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The Good Person of Szechwan

  • Theatre, Drama
  • 4 out of 5 stars
  • Recommended
The Good Person of Szechuan, Lyric Hammersmith, 2023
Photo: Manuel Harlan

Time Out says

4 out of 5 stars

A thrillingly bold, high-energy new take on the classic Brecht play

German playwright Bertolt Brecht was famously committed to making sure that his audiences never forgot they were watching theatre, employing a bunch of alienating tactics to break any – as he saw it, dangerous – illusion of the stage as a ‘mirror’ of life. Anthony Lau’s high-energy production of ‘The Good Person of Szechwan’ – at the Lyric Hammersmith after premiering at Sheffield Theatres – runs with this. It plays out its bleakness against a set that looks like a funhouse, complete with an inflatable paddling pool and two big, red slides.

The play, which debuted in 1953, follows sex worker Shen Te (Ami Tredrea) as she uses the $1,000 given to her by three visiting gods – a thank you after she gives them a room – to start her own cigarette-selling business. But her attempts to combine capitalism with kindness are quickly taken advantage of by a parade of characters whose poverty or cruelty in a city described by a surtitle as an ‘open maw’ sees them fleece her. In desperation, she pretends to be her male cousin, ruthlessly exploiting everyone around her. But there’s a problem – those three gods are expecting Shen Te to be the one ‘good person’ they’ve been seeking, to convince them not to end the world.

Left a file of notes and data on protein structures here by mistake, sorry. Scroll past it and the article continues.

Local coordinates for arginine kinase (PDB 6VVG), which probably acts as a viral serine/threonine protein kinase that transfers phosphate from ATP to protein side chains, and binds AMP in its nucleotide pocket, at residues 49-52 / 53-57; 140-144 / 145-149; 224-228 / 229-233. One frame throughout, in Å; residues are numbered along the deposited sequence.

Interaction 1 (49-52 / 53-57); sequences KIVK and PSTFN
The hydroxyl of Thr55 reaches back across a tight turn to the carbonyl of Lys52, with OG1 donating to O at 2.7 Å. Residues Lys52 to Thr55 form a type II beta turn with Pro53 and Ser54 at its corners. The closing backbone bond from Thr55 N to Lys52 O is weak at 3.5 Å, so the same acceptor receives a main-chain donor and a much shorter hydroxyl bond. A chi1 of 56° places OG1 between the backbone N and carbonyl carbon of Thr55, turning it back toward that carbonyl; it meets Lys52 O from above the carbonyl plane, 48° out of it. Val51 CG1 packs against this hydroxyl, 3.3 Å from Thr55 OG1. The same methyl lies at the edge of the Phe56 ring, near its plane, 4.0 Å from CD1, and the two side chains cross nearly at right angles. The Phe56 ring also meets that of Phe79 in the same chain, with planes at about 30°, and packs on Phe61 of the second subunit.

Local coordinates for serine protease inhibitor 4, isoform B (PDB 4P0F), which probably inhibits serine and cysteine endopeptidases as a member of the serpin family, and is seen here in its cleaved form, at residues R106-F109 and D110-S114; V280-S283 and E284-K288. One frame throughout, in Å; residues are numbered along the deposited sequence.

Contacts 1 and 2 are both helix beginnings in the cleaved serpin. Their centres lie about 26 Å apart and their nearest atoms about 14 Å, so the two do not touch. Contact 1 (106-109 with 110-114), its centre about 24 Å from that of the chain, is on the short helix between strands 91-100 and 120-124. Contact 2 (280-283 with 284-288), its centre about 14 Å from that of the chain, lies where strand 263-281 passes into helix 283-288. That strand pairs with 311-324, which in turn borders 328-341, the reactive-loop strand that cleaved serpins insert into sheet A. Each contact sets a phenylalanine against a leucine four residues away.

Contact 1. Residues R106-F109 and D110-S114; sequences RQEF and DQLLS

Nina Segal’s translation of Brecht is bold, sweary and blunt, unpicking the irony of the play’s title: in a world ruled by money, there’s no room for ‘good’, other than as a naïve dream. Shen Te’s would-be husband (Aidan Cheng), who she saves from suicide, will only love her if she funds his dream of being a pilot. The garishness of Georgia Lowe’s set and costume design heightens this world’s harshness. It’s like someone grinning as they pick your pockets.

At the same time, Lau, matching Segal’s translation, avoids the risk of stereotyping by bringing in a mix of accents and contemporary cultural references. A life-sized frog may occasionally wander across the stage, threatening a god, but this is a lived-in world. The three gods themselves are presented as buffoonish Western tourists, wheeling their suitcases around as they blithely set in motion the play’s catastrophic chain of events.

The ensemble cast steps up to the play’s heightened tenor – and karaoke-style interludes – with ease, often playing multiple roles. Nick Blakeley, Callum Coates and Tim Samuels pitch the deities somewhere between Monty Python and ‘The Goon Show’. As hapless water seller Wang, who also acts as our occasional narrator, Leo Wan nimbly mixes insight with self-interest. Tredrea, meanwhile, captures Shen Te’s increasing incredulity at the shit thrown at her. At times, the loudness of the surrealist humour becomes relentless, breaking the pace. But Brecht’s parable still lands its ending as it challenges us to be better – not ‘good’. 

Written by
Tom Wicker


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